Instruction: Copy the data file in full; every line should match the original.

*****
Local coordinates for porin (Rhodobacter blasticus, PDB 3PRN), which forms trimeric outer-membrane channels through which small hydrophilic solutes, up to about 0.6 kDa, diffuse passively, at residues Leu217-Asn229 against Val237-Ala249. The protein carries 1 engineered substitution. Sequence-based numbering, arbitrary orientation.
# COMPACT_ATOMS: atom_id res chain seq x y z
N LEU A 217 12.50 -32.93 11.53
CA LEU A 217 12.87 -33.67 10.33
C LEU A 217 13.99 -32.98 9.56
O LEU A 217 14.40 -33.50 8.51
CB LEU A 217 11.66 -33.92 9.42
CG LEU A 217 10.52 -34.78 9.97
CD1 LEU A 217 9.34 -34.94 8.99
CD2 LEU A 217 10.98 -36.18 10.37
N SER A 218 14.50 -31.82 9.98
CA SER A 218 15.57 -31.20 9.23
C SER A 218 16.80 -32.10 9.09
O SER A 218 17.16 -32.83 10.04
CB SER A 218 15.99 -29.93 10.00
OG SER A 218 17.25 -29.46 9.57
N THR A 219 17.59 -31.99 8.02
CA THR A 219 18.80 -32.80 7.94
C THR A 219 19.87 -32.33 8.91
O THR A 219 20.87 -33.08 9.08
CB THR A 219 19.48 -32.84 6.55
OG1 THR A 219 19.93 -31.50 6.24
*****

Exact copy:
Local coordinates for porin (Rhodobacter blasticus, PDB 3PRN), which forms trimeric outer-membrane channels through which small hydrophilic solutes, up to about 0.6 kDa, diffuse passively, at residues Leu217-Asn229 against Val237-Ala249. The protein carries 1 engineered substitution. Sequence-based numbering, arbitrary orientation.
# COMPACT_ATOMS: atom_id res chain seq x y z
N LEU A 217 12.50 -32.93 11.53
CA LEU A 217 12.87 -33.67 10.33
C LEU A 217 13.99 -32.98 9.56
O LEU A 217 14.40 -33.50 8.51
CB LEU A 217 11.66 -33.92 9.42
CG LEU A 217 10.52 -34.78 9.97
CD1 LEU A 217 9.34 -34.94 8.99
CD2 LEU A 217 10.98 -36.18 10.37
N SER A 218 14.50 -31.82 9.98
CA SER A 218 15.57 -31.20 9.23
C SER A 218 16.80 -32.10 9.09
O SER A 218 17.16 -32.83 10.04
CB SER A 218 15.99 -29.93 10.00
OG SER A 218 17.25 -29.46 9.57
N THR A 219 17.59 -31.99 8.02
CA THR A 219 18.80 -32.80 7.94
C THR A 219 19.87 -32.33 8.91
O THR A 219 20.87 -33.08 9.08
CB THR A 219 19.48 -32.84 6.55
OG1 THR A 219 19.93 -31.50 6.24